When the very public negotiations between King and first-year Orlando Magic GM Rob Henningan reached an impasse, King moved quickly, locking up Lopez on July 11 for four years and $61 million with the team that drafted him 10th overall in the 2008 NBA Draft.
Despite playing only five games in 2011-12 thanks in large part to a broken right foot, Lopez isn't quite a consolation prize in the Dwight Howard Sweepstakes, not with career averages of 17.4 points and 7.5 rebounds. Lopez, who had played in all 246 games over his first three seasons, remains a centerpiece in the Nets' move to Brooklyn.
"I’m so happy that I’m still a Net," Lopez said when he was re-introduced on July 18. "It’s what I’ve wanted this entire offseason through the whole free agency process. I just want to be a Net my entire career."
With Howard gone to the Los Angeles Lakers and Lopez re-signed, this is the first training camp in a while that King and his team can go in with a collective clear head and get right down to business.
"I don't have to think about that, I don't have to worry about that, I don't have to figure out how to dodge your questions about that," King quipped on Tuesday at the PNY Center when the topic of persistent trade rumors of the past came up. "The guy I feel happiest for is Brook Lopez because now he can go to training camp not dodging the questions or hearing about the questions. He knows he's here, he's part of the foundation we're building here and I told him that when we agreed on the deal. I said, 'I'm happy for you because now you can focus on being the best player Brook Lopez can be.'"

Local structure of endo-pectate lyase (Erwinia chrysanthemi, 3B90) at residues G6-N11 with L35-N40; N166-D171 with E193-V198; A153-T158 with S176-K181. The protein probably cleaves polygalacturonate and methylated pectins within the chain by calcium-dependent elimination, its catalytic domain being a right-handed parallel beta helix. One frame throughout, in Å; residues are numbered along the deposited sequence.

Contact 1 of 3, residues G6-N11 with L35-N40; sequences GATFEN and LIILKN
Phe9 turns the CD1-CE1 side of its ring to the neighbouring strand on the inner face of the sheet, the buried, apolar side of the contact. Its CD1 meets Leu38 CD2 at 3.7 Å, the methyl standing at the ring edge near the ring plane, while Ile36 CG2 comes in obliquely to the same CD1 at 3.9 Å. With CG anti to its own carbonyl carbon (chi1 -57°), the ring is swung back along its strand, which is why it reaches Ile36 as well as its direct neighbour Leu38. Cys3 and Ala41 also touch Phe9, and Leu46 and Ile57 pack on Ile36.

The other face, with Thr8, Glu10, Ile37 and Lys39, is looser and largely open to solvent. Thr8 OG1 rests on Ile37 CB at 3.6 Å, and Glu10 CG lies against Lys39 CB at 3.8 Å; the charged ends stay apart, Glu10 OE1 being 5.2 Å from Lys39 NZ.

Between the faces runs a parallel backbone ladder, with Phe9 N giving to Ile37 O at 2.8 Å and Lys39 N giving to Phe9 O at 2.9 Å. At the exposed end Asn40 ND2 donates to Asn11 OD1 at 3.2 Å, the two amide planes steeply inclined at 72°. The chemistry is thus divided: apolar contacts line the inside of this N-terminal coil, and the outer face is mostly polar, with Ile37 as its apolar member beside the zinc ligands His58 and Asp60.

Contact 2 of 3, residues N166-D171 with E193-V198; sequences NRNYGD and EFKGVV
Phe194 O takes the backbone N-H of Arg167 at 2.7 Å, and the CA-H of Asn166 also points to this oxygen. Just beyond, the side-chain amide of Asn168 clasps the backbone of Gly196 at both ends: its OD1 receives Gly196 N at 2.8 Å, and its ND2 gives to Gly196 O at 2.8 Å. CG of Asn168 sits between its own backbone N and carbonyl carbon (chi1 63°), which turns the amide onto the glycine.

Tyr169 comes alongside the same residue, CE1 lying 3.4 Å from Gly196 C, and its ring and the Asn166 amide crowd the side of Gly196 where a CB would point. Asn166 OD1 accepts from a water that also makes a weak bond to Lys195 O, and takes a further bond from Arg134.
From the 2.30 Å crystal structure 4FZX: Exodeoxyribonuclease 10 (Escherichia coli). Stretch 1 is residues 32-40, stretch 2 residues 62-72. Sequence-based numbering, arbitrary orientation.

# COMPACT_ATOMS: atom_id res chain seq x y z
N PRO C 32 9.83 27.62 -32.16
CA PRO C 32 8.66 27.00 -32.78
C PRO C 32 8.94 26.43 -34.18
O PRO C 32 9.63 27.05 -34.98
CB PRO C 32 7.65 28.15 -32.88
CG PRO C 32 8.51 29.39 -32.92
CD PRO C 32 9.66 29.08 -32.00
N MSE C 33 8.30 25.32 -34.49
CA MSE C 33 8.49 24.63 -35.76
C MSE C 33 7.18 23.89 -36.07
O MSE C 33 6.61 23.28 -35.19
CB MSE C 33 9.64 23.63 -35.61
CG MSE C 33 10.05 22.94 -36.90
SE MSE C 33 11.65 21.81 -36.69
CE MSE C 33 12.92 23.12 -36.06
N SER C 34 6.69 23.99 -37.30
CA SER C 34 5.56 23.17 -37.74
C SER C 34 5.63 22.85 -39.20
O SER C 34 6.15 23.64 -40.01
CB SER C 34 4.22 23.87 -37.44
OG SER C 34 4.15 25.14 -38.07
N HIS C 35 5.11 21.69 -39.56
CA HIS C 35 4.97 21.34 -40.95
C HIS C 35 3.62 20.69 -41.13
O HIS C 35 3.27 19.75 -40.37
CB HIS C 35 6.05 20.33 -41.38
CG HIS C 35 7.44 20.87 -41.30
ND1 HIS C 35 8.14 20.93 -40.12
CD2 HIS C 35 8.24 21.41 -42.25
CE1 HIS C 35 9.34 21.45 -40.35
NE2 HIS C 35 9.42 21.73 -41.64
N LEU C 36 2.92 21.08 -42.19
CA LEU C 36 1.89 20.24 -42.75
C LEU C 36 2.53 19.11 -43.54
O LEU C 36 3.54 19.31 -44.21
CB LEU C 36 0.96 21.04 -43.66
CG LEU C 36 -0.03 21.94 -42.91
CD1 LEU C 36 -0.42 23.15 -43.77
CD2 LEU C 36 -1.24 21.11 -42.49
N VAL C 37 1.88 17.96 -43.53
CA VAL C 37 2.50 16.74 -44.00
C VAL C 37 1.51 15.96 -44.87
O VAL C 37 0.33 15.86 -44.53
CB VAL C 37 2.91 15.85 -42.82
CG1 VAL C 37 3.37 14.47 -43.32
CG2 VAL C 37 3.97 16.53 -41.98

Lopez earned his big pay day through his play, having averaged a career-high 20.4 points per game during his last fully-healthy season in 2010-11, but one may also feel satisfaction for Lopez for several other reasons. He is one of the franchise's most recognizable figures, both on the court and in the community, but he has also persevered through some dark, indifferent days in the final seasons in New Jersey. In Lopez's four seasons with the Nets, the team has a record of 92-220, including the infamous 12-70 2009-10 season.
The team is on its third head coach, second General Manager and third arena in Lopez's career while it played in front of an apathetic, absent fan base in New Jersey the last two seasons. For Lopez, now healthy and playing 5-on-5 with no restrictions after his injuries, this must feel like a new beginning.
"I think the sky's the limit with him," King said. "For two years, his mind has been distracted, not only with injuries, but will he be a part of this. I've always given him credit for being invested in something he wasn't sure if he was gonna be a part of. But now, he knows he is here."